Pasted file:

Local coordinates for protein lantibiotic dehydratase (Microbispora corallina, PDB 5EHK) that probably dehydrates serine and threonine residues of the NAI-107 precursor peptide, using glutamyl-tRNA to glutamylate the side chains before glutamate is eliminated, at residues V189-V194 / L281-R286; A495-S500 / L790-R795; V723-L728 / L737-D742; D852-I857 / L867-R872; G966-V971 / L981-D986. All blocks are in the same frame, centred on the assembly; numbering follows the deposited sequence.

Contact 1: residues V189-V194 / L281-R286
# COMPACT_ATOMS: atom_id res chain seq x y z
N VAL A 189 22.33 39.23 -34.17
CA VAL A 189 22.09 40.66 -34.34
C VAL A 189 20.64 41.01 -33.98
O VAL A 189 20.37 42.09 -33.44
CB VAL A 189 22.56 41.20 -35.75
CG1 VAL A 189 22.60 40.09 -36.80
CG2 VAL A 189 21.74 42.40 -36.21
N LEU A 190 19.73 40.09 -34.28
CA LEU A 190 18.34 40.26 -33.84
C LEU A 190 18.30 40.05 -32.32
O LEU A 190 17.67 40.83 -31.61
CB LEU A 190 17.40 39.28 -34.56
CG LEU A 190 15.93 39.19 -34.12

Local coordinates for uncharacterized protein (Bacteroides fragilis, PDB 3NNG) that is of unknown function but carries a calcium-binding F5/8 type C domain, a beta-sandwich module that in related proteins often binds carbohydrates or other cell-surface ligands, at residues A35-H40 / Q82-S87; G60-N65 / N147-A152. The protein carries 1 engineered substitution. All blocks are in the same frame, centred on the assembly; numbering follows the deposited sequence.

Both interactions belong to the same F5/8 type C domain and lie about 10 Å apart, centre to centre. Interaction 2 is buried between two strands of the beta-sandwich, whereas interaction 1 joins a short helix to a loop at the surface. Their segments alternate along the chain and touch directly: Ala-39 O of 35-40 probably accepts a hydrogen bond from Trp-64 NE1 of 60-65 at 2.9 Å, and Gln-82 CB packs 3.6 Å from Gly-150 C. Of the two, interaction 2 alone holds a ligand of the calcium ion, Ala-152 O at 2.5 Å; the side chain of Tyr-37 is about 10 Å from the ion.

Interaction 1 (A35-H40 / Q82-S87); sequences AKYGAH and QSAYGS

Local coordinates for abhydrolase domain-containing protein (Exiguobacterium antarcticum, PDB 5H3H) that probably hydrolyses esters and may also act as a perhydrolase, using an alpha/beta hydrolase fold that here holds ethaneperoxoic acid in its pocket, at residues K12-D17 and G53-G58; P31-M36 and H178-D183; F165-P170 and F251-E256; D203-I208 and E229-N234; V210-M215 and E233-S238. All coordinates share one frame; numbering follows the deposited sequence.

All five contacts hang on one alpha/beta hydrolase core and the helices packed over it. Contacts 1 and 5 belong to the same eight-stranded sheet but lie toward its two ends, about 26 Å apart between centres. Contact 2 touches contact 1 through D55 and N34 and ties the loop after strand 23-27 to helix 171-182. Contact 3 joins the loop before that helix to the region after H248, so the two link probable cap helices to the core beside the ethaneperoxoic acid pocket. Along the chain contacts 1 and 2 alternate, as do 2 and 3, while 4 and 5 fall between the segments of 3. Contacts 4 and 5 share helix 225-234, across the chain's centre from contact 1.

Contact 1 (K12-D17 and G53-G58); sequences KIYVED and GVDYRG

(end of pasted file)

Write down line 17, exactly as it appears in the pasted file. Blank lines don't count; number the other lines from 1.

Local coordinates for uncharacterized protein (Bacteroides fragilis, PDB 3NNG) that is of unknown function but carries a calcium-binding F5/8 type C domain, a beta-sandwich module that in related proteins often binds carbohydrates or other cell-surface ligands, at residues A35-H40 / Q82-S87; G60-N65 / N147-A152. The protein carries 1 engineered substitution. All blocks are in the same frame, centred on the assembly; numbering follows the deposited sequence.